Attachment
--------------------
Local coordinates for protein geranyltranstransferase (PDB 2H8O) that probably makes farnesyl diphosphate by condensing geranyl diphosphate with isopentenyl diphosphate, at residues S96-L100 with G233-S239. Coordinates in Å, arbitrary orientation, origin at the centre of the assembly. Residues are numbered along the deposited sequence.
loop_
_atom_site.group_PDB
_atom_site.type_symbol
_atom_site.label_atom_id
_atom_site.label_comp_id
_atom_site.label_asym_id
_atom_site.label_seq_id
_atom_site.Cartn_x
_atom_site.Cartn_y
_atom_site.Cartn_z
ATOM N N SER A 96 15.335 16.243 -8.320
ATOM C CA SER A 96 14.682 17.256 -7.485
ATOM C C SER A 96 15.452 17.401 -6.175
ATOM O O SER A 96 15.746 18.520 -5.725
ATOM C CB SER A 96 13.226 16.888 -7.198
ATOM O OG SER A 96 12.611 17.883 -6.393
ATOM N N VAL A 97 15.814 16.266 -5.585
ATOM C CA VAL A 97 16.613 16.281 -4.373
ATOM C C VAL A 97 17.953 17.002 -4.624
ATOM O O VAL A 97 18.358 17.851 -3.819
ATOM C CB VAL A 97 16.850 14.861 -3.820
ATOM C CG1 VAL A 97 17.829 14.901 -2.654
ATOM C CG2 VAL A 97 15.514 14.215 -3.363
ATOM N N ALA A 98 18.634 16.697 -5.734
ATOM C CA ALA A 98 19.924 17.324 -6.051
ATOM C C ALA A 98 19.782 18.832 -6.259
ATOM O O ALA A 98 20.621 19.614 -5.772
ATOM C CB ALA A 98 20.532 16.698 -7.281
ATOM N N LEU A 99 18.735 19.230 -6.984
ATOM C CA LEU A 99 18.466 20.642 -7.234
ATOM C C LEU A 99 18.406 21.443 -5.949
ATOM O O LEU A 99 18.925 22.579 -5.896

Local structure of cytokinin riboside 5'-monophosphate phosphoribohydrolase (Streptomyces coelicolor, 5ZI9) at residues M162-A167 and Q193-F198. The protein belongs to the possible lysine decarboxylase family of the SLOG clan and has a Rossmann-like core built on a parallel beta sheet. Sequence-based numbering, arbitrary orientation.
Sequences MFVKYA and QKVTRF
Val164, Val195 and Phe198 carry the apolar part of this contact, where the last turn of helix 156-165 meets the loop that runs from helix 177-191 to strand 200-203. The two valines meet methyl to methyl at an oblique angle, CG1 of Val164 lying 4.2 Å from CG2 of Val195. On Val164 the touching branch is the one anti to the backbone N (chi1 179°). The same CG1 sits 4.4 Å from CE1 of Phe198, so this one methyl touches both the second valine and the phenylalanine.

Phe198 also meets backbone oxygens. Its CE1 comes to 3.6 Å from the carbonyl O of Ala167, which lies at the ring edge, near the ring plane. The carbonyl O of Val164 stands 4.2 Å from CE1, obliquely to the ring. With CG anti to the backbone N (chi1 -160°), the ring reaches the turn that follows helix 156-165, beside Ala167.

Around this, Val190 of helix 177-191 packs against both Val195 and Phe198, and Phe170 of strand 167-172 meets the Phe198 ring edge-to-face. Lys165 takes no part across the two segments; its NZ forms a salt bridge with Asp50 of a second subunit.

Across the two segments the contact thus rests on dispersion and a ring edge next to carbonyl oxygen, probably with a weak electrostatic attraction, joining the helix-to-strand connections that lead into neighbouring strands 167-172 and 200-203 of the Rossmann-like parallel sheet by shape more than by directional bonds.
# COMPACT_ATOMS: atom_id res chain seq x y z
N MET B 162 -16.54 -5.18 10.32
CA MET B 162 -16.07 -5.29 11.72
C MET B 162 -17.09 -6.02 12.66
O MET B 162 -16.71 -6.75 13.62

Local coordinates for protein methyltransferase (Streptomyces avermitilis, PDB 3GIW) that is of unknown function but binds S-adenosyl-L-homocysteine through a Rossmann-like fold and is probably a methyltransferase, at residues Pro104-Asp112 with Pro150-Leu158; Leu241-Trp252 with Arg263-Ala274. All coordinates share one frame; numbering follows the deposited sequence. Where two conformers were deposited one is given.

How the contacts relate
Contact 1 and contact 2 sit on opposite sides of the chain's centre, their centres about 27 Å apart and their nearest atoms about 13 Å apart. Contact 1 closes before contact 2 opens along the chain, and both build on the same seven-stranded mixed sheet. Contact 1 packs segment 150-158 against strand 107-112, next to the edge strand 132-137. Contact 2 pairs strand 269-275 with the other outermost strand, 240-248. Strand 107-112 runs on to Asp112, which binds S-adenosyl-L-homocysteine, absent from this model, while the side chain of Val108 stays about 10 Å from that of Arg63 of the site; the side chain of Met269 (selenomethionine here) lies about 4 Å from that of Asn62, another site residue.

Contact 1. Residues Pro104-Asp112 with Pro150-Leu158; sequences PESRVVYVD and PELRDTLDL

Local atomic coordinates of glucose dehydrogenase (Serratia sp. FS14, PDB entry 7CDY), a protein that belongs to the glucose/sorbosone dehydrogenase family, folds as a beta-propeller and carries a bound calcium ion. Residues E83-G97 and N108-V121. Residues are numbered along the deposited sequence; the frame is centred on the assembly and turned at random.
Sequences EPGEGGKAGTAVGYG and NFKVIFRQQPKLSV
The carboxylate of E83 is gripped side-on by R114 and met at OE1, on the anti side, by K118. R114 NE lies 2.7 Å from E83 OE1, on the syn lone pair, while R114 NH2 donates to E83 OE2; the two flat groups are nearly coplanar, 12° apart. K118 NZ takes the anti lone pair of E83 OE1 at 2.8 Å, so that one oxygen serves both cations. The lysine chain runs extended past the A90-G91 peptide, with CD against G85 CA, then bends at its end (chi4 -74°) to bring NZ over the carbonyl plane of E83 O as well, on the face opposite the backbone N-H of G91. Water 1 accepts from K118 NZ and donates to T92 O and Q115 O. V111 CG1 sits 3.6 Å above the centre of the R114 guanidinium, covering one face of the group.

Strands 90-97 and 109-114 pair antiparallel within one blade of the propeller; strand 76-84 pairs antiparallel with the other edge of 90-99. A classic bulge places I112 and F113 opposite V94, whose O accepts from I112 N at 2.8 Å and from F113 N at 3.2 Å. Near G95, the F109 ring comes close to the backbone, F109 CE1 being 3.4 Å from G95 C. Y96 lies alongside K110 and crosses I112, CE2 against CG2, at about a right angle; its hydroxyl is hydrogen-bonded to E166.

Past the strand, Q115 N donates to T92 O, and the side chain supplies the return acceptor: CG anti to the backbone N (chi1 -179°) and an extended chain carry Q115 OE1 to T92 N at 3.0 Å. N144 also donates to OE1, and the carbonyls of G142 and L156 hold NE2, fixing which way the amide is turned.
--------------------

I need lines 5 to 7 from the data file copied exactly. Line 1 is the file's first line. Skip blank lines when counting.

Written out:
_atom_site.label_atom_id
_atom_site.label_comp_id
_atom_site.label_asym_id